Russian meat producer, Eurodon plans to produce 70,000 tonnes of turkey meat this year, increasing its’ output 32% on a year-to-year comparison versus 47,000 tonnes in 2015.
In a statement, the company also confirmed the expansion of its halal line. Since July, the company produces 10 tonnes of halal turkey per day, compared to 4-5 tonnes previously.
The presence of religious goods in the production range is dictated by the desire to expand consumer choice, according to Eurodon’s director general, Vadim Vaneev. “We focus on the quality of our products and turkey properties, so that it is valuable for people of different ages, gastronomic preferences and national traditions,” he said.
In addition, Vaneev launched the project Eurodon-South in July. This formally separate entity from Eurodon, based in Rostov Oblast, is designed for the production of 150,000 tonnes of turkey meat at 150 poultry houses with an overall area of production complexes of 2,000 ha.
As explained Vaneev, this new facility will have modernised systems of turkey rearing and improved production processes. “We are pleased to state that the turkey-breeding complex Eurodon-South dramatically increases the population and changes poultry breeding technologies. Our 720,000 chicks of the Eurodon-South project that populates the new site not only get more comfortable conditions than at other sites, but also have more precisely calculated care,” he commented.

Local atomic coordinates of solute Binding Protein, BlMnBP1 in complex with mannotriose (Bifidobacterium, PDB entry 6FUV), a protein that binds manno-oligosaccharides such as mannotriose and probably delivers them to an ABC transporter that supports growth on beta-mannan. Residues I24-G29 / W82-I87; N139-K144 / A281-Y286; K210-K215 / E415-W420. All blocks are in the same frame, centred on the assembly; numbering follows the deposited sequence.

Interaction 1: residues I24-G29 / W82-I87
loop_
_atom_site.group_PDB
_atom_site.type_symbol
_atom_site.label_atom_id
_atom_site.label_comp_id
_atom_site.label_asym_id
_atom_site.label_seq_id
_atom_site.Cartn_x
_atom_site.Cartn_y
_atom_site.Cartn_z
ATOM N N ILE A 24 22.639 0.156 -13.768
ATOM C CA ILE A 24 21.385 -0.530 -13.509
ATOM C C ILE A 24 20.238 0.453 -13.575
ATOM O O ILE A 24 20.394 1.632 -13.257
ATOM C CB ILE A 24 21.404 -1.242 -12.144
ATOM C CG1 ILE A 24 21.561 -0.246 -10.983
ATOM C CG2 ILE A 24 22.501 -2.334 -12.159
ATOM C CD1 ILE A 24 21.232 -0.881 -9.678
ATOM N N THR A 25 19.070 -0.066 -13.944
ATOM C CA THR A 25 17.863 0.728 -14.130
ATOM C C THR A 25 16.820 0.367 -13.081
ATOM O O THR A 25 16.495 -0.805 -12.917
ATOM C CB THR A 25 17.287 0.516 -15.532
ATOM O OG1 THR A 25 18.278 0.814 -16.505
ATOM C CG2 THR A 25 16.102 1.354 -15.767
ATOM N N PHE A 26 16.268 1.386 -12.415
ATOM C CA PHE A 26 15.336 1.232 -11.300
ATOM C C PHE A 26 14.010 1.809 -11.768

“These poultry houses stood empty for over a year, since it was a difficult period, but we have built a new agricultural facility in spite of unstable economic conditions. We believe in our strategy and are willing to make a new breakthrough. Only through innovation can we achieve increasing our annual production profitability by 5-6%,” he added.
According to Russian experts, increasing the supply of turkey meat on the Russian market within the coming years will most cause the demand to rise. At the moment experts estimate demand for turkey to be 120,000 tonnes. According to the president of consulting firm Agrifood Strategies, by 2020 turkey in Russia may take part of the market share of pork products.
“The main reserves of growth in terms of consumption of turkey meat are in meat processing and food-service”, explains Davleev. According to him by 2020, 25-30% of the domestic turkey meat will be sold in the form of heat-treated products, such as ham, boiled-smoked breast, sausages and other products, while another 10-15% in the form of chilled and frozen semi-finished products and another 10-15% via food-service.
“Such a disposition: a competition against other types of meat in all sectors will enable manufacturers to avoid internal competition in the segment and price wars,” he said, adding that turkey consumption in general will also depend on the situation in other segments of the Russian market.